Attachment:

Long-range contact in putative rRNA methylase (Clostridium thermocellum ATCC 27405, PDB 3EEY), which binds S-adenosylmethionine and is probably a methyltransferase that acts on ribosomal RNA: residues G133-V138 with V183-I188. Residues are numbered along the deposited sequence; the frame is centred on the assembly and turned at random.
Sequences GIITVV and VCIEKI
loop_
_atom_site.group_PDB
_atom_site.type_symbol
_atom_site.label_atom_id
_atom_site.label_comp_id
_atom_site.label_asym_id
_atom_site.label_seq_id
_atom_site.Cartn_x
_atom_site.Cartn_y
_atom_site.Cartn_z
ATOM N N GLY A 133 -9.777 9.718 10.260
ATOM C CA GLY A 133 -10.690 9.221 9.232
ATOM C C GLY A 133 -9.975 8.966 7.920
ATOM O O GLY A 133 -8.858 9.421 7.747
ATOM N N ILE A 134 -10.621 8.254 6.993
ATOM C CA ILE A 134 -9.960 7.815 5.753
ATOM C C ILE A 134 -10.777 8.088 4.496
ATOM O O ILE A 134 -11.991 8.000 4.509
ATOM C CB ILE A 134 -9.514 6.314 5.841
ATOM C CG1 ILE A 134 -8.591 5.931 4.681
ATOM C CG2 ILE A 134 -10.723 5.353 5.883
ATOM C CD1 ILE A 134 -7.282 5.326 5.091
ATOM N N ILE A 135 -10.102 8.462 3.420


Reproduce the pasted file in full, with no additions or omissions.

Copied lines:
Long-range contact in putative rRNA methylase (Clostridium thermocellum ATCC 27405, PDB 3EEY), which binds S-adenosylmethionine and is probably a methyltransferase that acts on ribosomal RNA: residues G133-V138 with V183-I188. Residues are numbered along the deposited sequence; the frame is centred on the assembly and turned at random.
Sequences GIITVV and VCIEKI
loop_
_atom_site.group_PDB
_atom_site.type_symbol
_atom_site.label_atom_id
_atom_site.label_comp_id
_atom_site.label_asym_id
_atom_site.label_seq_id
_atom_site.Cartn_x
_atom_site.Cartn_y
_atom_site.Cartn_z
ATOM N N GLY A 133 -9.777 9.718 10.260
ATOM C CA GLY A 133 -10.690 9.221 9.232
ATOM C C GLY A 133 -9.975 8.966 7.920
ATOM O O GLY A 133 -8.858 9.421 7.747
ATOM N N ILE A 134 -10.621 8.254 6.993
ATOM C CA ILE A 134 -9.960 7.815 5.753
ATOM C C ILE A 134 -10.777 8.088 4.496
ATOM O O ILE A 134 -11.991 8.000 4.509
ATOM C CB ILE A 134 -9.514 6.314 5.841
ATOM C CG1 ILE A 134 -8.591 5.931 4.681
ATOM C CG2 ILE A 134 -10.723 5.353 5.883
ATOM C CD1 ILE A 134 -7.282 5.326 5.091
ATOM N N ILE A 135 -10.102 8.462 3.420